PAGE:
It’s a disease associated with Biblical times—leprosy.  But even today, leprosy affects 3 to 4 million people around the world, many in Africa.  Some 250,000 people contract the disease each […]

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Despite Conflict in Northern Mali,Village Needs Are Met by Aid for Africa Charity

February 8th, 2013

Recently, the African country of Mali has made international headlines as French and Malian forces seek to oust Islamist rebels from the northern part of the country. The conflict in […]

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Improving Cook Stoves Helps Combat Global Climate Change

January 18th, 2013

If you have traveled in rural Africa, you’ve seen smoke coming from the small houses and back yards of most families. In fact, it is not uncommon to see wood […]

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Tackling Blindness in South Sudan–Preserving and Restoring Sight

November 5th, 2012

In Africa, loss of sight not only means a life of darkness. For many adults it means a loss of income and the ability to work, requiring dependence on family […]

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Extending Compassionate Health Care Delivery in Africa

September 28th, 2012

In an opinion piece in the Washington Post, George W. Bush described the advances made in recent years in Sub Saharan Africa in HIV and AIDS treatment.  He noted that […]

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Aid for Africa Scholar Helps Improve Nutrition in Northern Tanzania

August 20th, 2012

As the summer draws to a close, Katrina Brink, the first Aid for Africa Scholar supported through the Aid for Africa Endowment for Food and Sustainable Agriculture at the Friedman […]

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Ritah’s Story– Defeating Adversity through Education, Fighting HIV/AIDs by Giving Back

July 29th, 2012

As the 19th International AIDS Conference ended this week, the delegates packed up, said their goodbyes and caught jets back to their home countries.  One of those delegates was Ritah […]

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Ending the Transmission of the AIDS Virus from Mother to Child—It Just Might be Possible

July 20th, 2012

In the United States and Europe, every day one child is born with HIV.  In Africa, every day 1,000 children are born with HIV.  mothers2mothers is changing that. mothers2mothers (m2m), […]

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The Cradle Project—A Reminder of the 12 Million African Children Affected by AIDS

July 13th, 2012

 

 

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“Lost Boys” Clinic in South Sudan Celebrates Five Years of Health Care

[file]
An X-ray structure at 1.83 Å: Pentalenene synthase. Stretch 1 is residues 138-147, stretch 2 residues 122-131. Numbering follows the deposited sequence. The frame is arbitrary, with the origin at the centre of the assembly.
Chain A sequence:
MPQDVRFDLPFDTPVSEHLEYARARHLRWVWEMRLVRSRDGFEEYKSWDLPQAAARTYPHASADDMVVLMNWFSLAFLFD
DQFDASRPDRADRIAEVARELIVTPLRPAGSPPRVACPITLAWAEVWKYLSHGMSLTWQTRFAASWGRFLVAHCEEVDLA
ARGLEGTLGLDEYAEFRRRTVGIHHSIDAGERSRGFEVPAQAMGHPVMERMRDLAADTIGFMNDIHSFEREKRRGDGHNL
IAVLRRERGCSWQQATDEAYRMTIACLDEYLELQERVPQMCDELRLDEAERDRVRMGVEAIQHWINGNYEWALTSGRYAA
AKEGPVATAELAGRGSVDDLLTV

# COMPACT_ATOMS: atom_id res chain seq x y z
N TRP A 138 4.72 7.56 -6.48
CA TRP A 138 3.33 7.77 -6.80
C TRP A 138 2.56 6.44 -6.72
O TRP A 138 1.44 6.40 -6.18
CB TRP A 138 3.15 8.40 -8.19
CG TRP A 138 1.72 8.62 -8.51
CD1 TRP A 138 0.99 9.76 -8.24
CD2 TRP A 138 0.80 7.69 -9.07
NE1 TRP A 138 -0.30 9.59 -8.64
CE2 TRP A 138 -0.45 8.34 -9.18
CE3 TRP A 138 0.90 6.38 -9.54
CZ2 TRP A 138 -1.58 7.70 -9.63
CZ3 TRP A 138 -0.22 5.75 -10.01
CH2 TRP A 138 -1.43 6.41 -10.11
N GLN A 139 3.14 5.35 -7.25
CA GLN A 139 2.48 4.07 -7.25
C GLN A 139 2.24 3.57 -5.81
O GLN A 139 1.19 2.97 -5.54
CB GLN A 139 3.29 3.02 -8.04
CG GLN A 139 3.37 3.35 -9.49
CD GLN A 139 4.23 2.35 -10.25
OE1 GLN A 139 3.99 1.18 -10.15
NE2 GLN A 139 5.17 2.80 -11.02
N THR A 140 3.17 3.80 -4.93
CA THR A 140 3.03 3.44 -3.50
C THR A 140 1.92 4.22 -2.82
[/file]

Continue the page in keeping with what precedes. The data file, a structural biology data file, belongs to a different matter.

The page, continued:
May 23rd, 2012

If you have been following the news from South Sudan you know this new nation confronts many challenges, including threats of renewed warfare, extreme poverty, and a shortage of government […]

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World Health Day: How Can Sub Saharan Africa Have 25 Percent of the Disease Burden But Only 3 Percent of the World’s Trained Health Workers?

April 6th, 2012

On World Health Day, April 7, think about this: Sub Saharan Africa has 11 percent of the world’s population, bears 25 percent of the disease burden in the world, but […]

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World Water Day: Imagine if You Woke Up Tomorrow and No Water Flowed from Your Taps

March 22nd, 2012

Imagine if you woke up tomorrow and no water flowed from your taps. How far would you have to walk to get to the nearest fresh water source? How long […]

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Empowering Development through Bicycles, World Bicycle Relief Reaches Half a Million People

March 16th, 2012

What is black, shiny, holds up to 200 pounds, is easy to repair, and transforms lives?  A bicycle designed and built for Africa by World Bicycle Relief!  The Aid for […]

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Trash is Not Trash Until It Is Wasted

January 26th, 2012

Many of us recycle our bottles and waste without ever seeing the tangible benefits. Although recycling is practiced far less commonly in Sub Sahara Africa, the recycling efforts of two […]

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Turning the Millennium Goals into Reality: Goal 6—Combat HIV, Malaria, and Other Diseases

January 13th, 2012

In the sixth blog post in our series about the UN’s Millennium Development Goals we focus on Millennium Goal 6: Combat HIV/AIDS, Malaria and Other Diseases. The targets of the […]

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Recognizing Progress, Committing to the Future on World AIDS Day

December 1st, 2011

On  World AIDS Day, our attention turns again to Sub-Saharan Africa, which has only one-tenth of the world’s population, but two-thirds of the people in the world living with HIV […]

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America’s Top Diplomat for Africa Bullish on the Continent’s Future

November 28th, 2011

At the annual meeting of the African Studies Association in Washington, D.C., earlier this month, U.S. Assistant Secretary of State for African Affairs Johnnie Carson spoke on a range of […]

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Turning the Millennium Goals Into Reality: Goal 5 – Improve Maternal Health

October 24th, 2011

In the fifth blog post in our series about the UN’s Millennium Development Goals we focus on Millennium Goal 5: Improve maternal health. The UN goal is to ensure that […]

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Turning the Millennium Goals into Reality: Goal 4—Reduce Child Mortality